Multipath Routing in Linux - part 1

This blog post takes a look at the current state of Multipath Routing mechanism, also known as Equal Cost Multipath Routing (ECMP), in the Linux v4.11 network stack. If you're running a different kernel - don't worry. Jump to the History dive digression at the end to find out.

With multipath routing you can distribute traffic destined to a single network over several paths (routes). It is an extension of the concept of the conventional routing table, where there is just one network→next hop association (or network→interface association or both). Instead, as we will see next, you can specify multiple next hops for one destination [1].

What are the use cases? Multipath routing can be used to statelessly load balance the flows at Layer 3 as described in RFC 7690 and shown in the figure below.

Figure 1. Stateless load balancing of TCP/UDP flows with multipath routing (ECMP) using anycast scheme (RFC 7690)

Or it could provide improved resiliency to failure by having redundant routes to the end hosts as pictured below.

Figure 2. Redundant routes to the destination using multipath routing (ECMP) (commit a6db4494d218 "net: ipv4: Consider failed nexthops in multipath routes")

How the packet flows get steered when there is more than one path to choose from depends on the route configuration and the details of the implementation in the kernel. Let's take a look at both and highlight some existing differences between the IPv4 and IPv6 stacks in Linux kernel.

Setting it up

The ip route command [2] lets you define a multipath route with a nexthop keyword. For example, to create an IPv6 route to 1001::/64 subnet with two equally-distant next hops, fc00::1 and fc01::1, run:

ip route add 1001::/64 \
   nexthop via fc00::1 \
   nexthop via fc01::1

For an IPv4 example, and a demonstration how we can set next hop preference with weights [3], refer to the excellent iproute2 cheat sheet.

Behind the scenes, when you create a multipath route, the ip command uses a rtnetlink [4] socket to send an RTM_NEWROUTE message to the kernel. This message contains an RTA_MULTIPATH attribute [5] which is an array of struct rtnexthop records, each one corresponding to one next hop:

struct rtnexthop {
      unsigned short          rtnh_len;
      unsigned char           rtnh_flags;
      unsigned char           rtnh_hops;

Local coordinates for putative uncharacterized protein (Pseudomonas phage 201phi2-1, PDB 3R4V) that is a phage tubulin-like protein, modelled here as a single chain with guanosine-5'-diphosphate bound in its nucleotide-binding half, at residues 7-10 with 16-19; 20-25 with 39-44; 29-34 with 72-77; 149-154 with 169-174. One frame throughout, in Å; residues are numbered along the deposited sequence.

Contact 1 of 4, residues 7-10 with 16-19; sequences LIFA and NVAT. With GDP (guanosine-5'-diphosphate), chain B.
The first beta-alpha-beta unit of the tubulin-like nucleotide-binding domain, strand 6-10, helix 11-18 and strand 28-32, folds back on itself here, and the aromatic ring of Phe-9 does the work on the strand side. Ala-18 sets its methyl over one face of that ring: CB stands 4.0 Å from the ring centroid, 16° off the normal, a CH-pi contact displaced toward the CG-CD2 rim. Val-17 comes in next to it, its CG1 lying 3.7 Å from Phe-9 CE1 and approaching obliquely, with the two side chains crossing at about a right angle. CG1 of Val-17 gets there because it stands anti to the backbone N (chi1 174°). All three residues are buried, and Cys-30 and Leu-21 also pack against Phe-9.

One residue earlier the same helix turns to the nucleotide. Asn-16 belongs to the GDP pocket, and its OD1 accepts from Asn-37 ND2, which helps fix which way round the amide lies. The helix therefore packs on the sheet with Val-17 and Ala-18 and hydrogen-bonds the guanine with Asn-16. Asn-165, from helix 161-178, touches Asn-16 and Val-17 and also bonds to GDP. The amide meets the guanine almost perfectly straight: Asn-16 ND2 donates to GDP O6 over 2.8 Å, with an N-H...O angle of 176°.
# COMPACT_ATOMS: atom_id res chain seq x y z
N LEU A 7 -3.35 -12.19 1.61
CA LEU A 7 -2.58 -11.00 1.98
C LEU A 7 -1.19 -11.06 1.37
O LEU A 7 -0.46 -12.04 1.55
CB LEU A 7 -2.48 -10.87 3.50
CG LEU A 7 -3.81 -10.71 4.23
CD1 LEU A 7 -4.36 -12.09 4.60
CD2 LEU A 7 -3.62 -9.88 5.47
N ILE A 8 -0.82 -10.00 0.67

int                     rtnh_ifindex;

Here is the layout of the complete RTM_NEWROUTE message from our example above with an accompanying hex dump as it gets generated by the ip route command [6]:

Figure 3. Layout of a sample RTM_NEWROUTE message for creating a multipath route specified with the RTA_MULTIPATH attribute.

This message is passed to the kernel space handler for RTM_NEWROUTE messages (inet_rtm_newroute() or inet6_rtm_newroute()), where it is parsed, validated, and transformed into an intermediate form (struct fib_config or struct fib6_config). From it the actual routing table entry (or entries in case of IPv6 stack) is built and inserted into the routing table. These tasks translate into the following data flow through the call chain on the kernel side for IPv4 routes:

RTM_NETLINK → struct fib_config → struct fib_info → struct fib_alias


And a slighty different one for IPv6 routes:

RTM_NETLINK → struct fib6_config → struct rt6_info,
                                   struct rt6_info,


History dive

Hash-based multipath routing (where we distribute flows of packets in contrast to individual packets) has been available in Linux kernel since v4.4 for IPv4 [7] and since v3.8 for IPv6 [8]. In this form multipath routing has been also backported and is available in Red Hat Enterprise Linux 7.3 (RHEL kernel 3.10.0-345.el7 or newer).

While the first ever support for multipath routing (IPv4 only), where individual packets were distributed among alternative paths in a random fashion, has been added to the Linux kernel almost 20 years ago! That is in v2.1.68.

In this post we have looked at the potential use cases for multipath routing and also touched on the configuration process. Next time we will dive into the implementation and see how it differs between IPv4 and IPv6 routing subsystem in Linux.

I would like to thank Phil Sutter for his detailed review and feedback on the post.

UPDATE 2017-06-27

  • added History dive section
  • fixed grammar & spelling mistakes
  • added "thank you" note



Actually each next hop, or multiple next hops in ECMP case, are associated with a (destination, cost/metric) pair. There has even been a recent fix in this area.

The route cost/metric may optionally be specified with metric keyword passed to the ip route command. For an example see section on "Routes with different metric" in the iproute2 cheat sheet. The kernel stores the metric value in fib_priority field from struct fib_info for IPv4 routes, and rt6i_metric field from struct rt6_info for IPv6 routes.

[2]See man page for ip-route(8).
[3]As we'll later discover setting next-hop weight only works with IPv4 routes.
[4]See man page for rtnetlink(7).
[5]rtnetlink attributes are encoded in Legth-Type-Value format and can be nested. See struct rtattr declaration.

You can sniff and capture netlink packets using the netlink monitor device:

ip li add mon0 type nlmon
ip li set dev mon0 up
tcpdump -i mon0 -w netlink.pcap
[7]See commit 0e884c78ee19 "ipv4: L3 hash-based multipath"
[8]See commit 51ebd3181572 "ipv6: add support of equal cost multipath (ECMP)"